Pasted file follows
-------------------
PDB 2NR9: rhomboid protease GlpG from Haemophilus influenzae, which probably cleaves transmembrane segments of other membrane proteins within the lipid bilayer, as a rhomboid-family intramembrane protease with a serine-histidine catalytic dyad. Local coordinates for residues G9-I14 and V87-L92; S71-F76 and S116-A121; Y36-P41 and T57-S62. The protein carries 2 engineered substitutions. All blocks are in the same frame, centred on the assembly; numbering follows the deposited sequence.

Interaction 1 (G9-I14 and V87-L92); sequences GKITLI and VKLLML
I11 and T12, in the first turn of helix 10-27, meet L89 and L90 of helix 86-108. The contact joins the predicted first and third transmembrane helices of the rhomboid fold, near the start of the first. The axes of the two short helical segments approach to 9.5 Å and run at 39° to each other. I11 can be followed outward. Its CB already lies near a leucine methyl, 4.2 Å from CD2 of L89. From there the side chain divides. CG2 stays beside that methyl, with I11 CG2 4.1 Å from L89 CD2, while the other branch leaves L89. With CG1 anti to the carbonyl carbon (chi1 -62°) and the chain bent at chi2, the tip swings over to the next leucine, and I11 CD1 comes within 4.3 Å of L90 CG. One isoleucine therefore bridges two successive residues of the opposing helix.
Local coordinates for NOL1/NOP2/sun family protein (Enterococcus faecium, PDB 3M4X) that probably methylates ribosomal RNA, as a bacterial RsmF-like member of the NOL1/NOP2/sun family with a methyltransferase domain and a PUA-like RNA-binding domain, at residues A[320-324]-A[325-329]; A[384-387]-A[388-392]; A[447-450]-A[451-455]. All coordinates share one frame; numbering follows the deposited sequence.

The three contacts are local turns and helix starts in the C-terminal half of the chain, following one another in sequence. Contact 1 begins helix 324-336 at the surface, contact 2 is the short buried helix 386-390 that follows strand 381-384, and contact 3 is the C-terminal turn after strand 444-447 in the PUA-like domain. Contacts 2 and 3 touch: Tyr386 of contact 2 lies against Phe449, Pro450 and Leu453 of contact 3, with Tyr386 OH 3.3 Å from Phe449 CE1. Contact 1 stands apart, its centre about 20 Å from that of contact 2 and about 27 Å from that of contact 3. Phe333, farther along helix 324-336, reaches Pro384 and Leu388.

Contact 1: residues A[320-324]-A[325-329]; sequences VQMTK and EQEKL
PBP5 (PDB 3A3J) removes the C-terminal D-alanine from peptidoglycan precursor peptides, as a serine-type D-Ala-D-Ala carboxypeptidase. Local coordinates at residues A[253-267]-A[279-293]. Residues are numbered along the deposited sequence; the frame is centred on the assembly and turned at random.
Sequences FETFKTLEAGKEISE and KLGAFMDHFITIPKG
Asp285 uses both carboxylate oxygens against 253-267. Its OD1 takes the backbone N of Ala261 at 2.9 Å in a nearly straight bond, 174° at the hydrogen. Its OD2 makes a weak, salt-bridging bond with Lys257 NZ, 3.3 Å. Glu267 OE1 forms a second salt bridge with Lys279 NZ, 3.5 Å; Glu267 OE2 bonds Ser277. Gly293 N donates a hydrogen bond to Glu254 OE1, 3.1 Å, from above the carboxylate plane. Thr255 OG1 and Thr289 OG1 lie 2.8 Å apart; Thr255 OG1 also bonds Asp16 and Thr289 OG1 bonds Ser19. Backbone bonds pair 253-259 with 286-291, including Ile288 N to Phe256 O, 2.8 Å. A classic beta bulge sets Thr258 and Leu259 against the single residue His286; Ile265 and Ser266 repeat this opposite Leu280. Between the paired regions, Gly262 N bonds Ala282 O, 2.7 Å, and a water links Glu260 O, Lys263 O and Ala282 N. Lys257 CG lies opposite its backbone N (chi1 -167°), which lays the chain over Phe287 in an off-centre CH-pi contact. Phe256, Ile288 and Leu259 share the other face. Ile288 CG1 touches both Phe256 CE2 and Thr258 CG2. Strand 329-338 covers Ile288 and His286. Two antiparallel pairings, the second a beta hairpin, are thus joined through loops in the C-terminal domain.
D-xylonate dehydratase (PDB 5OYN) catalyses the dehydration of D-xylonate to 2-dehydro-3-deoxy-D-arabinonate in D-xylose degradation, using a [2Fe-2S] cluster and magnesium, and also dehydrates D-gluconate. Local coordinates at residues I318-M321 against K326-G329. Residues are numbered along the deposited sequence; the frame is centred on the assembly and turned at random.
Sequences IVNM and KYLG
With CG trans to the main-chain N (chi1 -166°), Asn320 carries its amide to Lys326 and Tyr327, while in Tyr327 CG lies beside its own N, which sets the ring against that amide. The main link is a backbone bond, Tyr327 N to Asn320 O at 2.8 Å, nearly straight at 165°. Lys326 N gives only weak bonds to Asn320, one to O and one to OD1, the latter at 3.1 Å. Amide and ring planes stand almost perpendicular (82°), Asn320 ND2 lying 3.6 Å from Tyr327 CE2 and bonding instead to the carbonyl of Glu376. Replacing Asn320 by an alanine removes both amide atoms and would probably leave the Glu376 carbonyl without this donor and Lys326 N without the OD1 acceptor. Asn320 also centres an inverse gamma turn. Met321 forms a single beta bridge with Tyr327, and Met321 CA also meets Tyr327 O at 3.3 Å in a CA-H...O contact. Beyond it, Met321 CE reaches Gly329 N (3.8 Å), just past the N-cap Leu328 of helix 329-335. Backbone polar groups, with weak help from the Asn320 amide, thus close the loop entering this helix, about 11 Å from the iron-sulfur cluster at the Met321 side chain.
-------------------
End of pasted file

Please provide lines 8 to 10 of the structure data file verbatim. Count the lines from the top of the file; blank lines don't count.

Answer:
Sequences FETFKTLEAGKEISE and KLGAFMDHFITIPKG
Asp285 uses both carboxylate oxygens against 253-267. Its OD1 takes the backbone N of Ala261 at 2.9 Å in a nearly straight bond, 174° at the hydrogen. Its OD2 makes a weak, salt-bridging bond with Lys257 NZ, 3.3 Å. Glu267 OE1 forms a second salt bridge with Lys279 NZ, 3.5 Å; Glu267 OE2 bonds Ser277. Gly293 N donates a hydrogen bond to Glu254 OE1, 3.1 Å, from above the carboxylate plane. Thr255 OG1 and Thr289 OG1 lie 2.8 Å apart; Thr255 OG1 also bonds Asp16 and Thr289 OG1 bonds Ser19. Backbone bonds pair 253-259 with 286-291, including Ile288 N to Phe256 O, 2.8 Å. A classic beta bulge sets Thr258 and Leu259 against the single residue His286; Ile265 and Ser266 repeat this opposite Leu280. Between the paired regions, Gly262 N bonds Ala282 O, 2.7 Å, and a water links Glu260 O, Lys263 O and Ala282 N. Lys257 CG lies opposite its backbone N (chi1 -167°), which lays the chain over Phe287 in an off-centre CH-pi contact. Phe256, Ile288 and Leu259 share the other face. Ile288 CG1 touches both Phe256 CE2 and Thr258 CG2. Strand 329-338 covers Ile288 and His286. Two antiparallel pairings, the second a beta hairpin, are thus joined through loops in the C-terminal domain.
D-xylonate dehydratase (PDB 5OYN) catalyses the dehydration of D-xylonate to 2-dehydro-3-deoxy-D-arabinonate in D-xylose degradation, using a [2Fe-2S] cluster and magnesium, and also dehydrates D-gluconate. Local coordinates at residues I318-M321 against K326-G329. Residues are numbered along the deposited sequence; the frame is centred on the assembly and turned at random.